The RJD's ascent to power came after a long struggle at the political margins since the rout in the 2005 assembly polls. Now, with his party controlling 12 heavyweight portfolios in the 29-member Nitish cabinet and both sons appointed senior ministers, Lalu has moved methodically to establish Tejashwi and Tej Pratap in politics and governance. Lalu, whose party has 80 MLAs, nine more than the JD(U)'s, has been accommodative, sharing power and authority with Nitish and letting the Bihar CM have the final say on most contentious issues. It is clear that the ageing patriarch wants his sons to be groomed under Nitish.
Arguably, Lalu's present crisis could be deeper than what he has faced in the past. For three central agencies-the CBI, the income-tax department and Enforcement Directorate (ED)-are tightening the noose around his children. The CBI has filed an FIR against Tejashwi for allegedly benefitting from a benami property. The I-T department has provisionally attached properties allegedly belonging to Lalu's eldest daughter and Rajya Sabha MP Misa Bharti. She also faces a money-laundering inquiry by the ED. Tej Pratap, Lalu's elder son and Bihar health minister, faces allegations of amassing ill-gotten wealth. While the RJD chief is known to concentrate power within the family, the present developments threaten to upset his succession plan. There are also old cases to contend with - in May, the Supreme Court ordered fresh trials in four of the six fodder scam cases against Lalu.
Sources say the CBI raids in the railway tender case have thrown open documents relating to other questionable transactions by the Yadavs. A CBI official says: "Perusal of the documents seized reveal facts that could implicate the entire Yadav family in bigger corruption deals and send them behind bars along with businessmen involved in the deals."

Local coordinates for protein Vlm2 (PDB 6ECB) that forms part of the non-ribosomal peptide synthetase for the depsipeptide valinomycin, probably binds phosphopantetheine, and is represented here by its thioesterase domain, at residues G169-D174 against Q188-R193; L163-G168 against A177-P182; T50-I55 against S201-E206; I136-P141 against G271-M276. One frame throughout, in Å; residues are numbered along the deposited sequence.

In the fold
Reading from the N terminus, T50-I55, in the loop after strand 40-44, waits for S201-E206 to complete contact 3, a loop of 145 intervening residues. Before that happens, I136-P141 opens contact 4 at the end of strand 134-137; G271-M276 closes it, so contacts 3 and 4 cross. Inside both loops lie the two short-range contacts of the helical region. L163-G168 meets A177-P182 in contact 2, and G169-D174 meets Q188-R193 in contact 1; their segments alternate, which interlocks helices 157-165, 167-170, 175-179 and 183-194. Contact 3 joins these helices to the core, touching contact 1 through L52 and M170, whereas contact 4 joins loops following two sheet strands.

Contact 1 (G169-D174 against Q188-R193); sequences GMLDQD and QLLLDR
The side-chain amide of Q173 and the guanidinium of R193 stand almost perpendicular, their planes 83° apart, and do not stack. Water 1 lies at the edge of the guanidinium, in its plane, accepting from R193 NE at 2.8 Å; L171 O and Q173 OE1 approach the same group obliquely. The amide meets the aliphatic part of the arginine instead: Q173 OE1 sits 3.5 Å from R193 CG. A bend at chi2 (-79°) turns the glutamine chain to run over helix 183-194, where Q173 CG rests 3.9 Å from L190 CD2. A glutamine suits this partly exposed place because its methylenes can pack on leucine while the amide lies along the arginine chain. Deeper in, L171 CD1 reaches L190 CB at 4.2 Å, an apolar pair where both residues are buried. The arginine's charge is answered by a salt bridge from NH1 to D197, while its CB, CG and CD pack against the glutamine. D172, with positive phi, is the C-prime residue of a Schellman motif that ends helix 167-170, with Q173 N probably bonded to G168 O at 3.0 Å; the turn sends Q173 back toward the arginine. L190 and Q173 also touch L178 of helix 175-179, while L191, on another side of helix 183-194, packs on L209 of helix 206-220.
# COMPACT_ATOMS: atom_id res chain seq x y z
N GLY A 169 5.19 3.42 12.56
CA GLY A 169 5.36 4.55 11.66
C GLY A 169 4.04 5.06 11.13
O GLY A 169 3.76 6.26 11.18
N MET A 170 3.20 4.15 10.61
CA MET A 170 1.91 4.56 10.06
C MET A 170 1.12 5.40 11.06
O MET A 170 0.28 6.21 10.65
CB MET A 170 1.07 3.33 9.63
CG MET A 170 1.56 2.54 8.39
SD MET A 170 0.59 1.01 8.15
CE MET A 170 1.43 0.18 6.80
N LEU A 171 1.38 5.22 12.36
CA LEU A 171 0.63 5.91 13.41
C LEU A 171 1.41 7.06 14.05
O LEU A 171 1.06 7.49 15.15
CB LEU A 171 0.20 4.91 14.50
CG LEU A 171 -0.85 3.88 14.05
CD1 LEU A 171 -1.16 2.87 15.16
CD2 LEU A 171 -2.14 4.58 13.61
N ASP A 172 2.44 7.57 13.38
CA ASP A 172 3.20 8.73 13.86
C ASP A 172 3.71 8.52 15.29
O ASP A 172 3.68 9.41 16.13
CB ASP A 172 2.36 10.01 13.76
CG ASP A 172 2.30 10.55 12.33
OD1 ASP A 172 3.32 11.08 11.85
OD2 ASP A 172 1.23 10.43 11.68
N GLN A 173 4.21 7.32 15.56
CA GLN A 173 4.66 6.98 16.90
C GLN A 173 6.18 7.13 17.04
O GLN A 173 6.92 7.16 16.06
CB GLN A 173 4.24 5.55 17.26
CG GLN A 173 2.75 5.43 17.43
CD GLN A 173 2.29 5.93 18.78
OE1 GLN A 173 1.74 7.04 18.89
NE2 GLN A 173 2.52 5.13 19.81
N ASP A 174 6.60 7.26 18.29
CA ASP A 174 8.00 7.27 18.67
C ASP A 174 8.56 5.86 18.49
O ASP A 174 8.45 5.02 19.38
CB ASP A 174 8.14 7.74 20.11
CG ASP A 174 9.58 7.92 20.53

Whether or not Tejashwi eventually survives in the Nitish government, Lalu appears to be left with the limited choice of playing victim to the BJP's vendetta politics. He has accused Modi and Shah of trying to send him to jail, and will be looking to turn the heat with his August 27 'BJP Bhagao' rally in Patna-for which the Congress, Bahujan Samaj Party, Trinamool Congress and Samajwadi Party have confirmed their presence. "I have been fighting the CBI for 20 years. All my strength and youth went in fighting cases. This (railway tender) case is preparation for 2019 (Lok Sabha polls). Lalu may bite the dust but will ensure the BJP meets a similar fate," he said.
The RJD chief can draw some comfort from the fact that corruption charges may not matter much within his support base-while the RJD's total vote share in the 2015 elections was 18.4 per cent, it was 44.4 per cent in the 101 seats it contested. Also, it won't be easy for the NDA to repeat its last Lok Sabha tally of 31 seats in Bihar so long as the RJD and JD(U) stick together. The two parties secured over 35 per cent votes in 2015. The alacrity with which the BJP has recently offered outside support to Nitish only betrays its desperation.
For the JD(U), the case against Tejashwi is a source of potential embarrassment, but the ball is in Lalu's court - he may have to decide between letting his son warm the bench and risking Nitish moving closer to the BJP.
June 2014: Sarla resigns as Delight Marketing director. Lalu's children Tej Pratap, Tejashwi and Chanda become firm's three new directors. The land in Patna is transferred to the Yadav family for just Rs 64 lakh (against the circle rate value of Rs 32.5 crore)